America in Retreat: The New Isolationism and the Coming Global Disorder | 12/10/2014 Bret Stephens America is not in decline, but it's certainly in retreat, says Stephens, and this is a mistake. He argues that the United States is the ultimate guarantor of a relatively decent, stable, liberal world order, governed by a sense of rules and the knowledge, both among its friends and adversaries, that it has the will and the wherewithal to ensure its interests.

Strategies for Countering Violent Extremists | 12/05/2014 Jean-Paul Laborde, Joanne J. Myers Jean-Paul Laborde, executive director of the UN Security Council Counter-Terrorism Committee Executive Directorate (CTED) discusses the role of the UN in countering terrorism worldwide.

Outpost: Life on the Frontlines of American Diplomacy | 12/03/2014 Christopher Hill Former ambassador Hill has worked on some of the most dangerous and difficult problems in U.S. diplomacy, from the Balkans, to North Korea, to Iraq. In this astute and often funny talk, he gives an inside look at his work as a diplomat, and also discusses the latest crises, from ISIS and Syria, to Ukraine and dealing with Russia.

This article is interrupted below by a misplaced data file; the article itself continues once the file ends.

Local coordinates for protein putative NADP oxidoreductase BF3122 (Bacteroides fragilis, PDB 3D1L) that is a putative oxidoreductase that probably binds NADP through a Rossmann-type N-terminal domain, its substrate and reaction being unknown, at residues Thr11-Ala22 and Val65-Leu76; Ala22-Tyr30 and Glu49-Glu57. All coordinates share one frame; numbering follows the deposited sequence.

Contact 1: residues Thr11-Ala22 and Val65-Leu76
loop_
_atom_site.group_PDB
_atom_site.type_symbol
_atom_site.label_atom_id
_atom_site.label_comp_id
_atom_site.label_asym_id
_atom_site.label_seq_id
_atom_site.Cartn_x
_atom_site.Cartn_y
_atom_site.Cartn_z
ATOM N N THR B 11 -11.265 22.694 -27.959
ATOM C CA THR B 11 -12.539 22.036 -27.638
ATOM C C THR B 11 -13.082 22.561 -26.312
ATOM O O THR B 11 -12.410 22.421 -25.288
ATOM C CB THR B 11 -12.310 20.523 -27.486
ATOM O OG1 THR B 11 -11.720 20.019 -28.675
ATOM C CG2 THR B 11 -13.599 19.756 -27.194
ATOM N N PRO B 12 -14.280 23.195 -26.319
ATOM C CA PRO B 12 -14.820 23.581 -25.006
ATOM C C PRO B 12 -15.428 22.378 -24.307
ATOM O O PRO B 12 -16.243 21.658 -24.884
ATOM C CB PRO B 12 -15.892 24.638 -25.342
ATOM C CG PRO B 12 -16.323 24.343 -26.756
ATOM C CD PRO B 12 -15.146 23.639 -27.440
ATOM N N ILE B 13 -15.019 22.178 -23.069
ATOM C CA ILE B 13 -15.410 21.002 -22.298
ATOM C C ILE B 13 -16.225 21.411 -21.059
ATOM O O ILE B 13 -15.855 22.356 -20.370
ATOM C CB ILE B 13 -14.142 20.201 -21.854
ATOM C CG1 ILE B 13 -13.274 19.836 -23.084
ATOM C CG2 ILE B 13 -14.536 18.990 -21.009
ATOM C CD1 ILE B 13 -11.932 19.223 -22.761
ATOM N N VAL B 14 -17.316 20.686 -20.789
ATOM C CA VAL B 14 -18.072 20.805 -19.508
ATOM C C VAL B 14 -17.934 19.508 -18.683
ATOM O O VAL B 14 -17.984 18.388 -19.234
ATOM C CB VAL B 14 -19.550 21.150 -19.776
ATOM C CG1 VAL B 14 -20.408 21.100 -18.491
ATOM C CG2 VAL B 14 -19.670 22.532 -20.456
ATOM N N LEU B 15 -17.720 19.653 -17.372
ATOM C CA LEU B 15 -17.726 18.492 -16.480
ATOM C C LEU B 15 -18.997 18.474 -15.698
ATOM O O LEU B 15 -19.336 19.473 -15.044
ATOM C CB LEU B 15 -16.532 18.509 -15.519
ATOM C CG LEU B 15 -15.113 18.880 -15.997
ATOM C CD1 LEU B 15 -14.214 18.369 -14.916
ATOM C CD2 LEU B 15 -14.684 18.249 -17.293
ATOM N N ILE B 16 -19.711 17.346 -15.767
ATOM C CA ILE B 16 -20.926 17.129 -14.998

From "Indispensable Nation" to "Realism-Based Restraint": Reconsidering U.S. Engagement with the World | 11/24/2014 Chas W. Freeman, Jr., David C. Speedie Former ambassador Chas Freeman has had a wide breadth of diplomatic experience, from the Middle East to Africa, East Asia, and Europe. In this conversation he eloquently speaks his mind on the negative effects of sanctions, the folly of U.S. unqualified support for Israel, the U.S. strategy and diplomacy deficits, and much more.

Citizenship, Identity, and Conflict in South Asia's Borderlands | 11/20/2014 Suchitra Vijayan, Liana Sterling The intrepid Suchitra Vijayan is working on a 9,000-mile journey through South Asia, which has taken her to Afghanistan and Pakistan, the disputed territory of Kashmir, and India's borders with Burma and China. What has she learned so far about the effects of borders on human lives?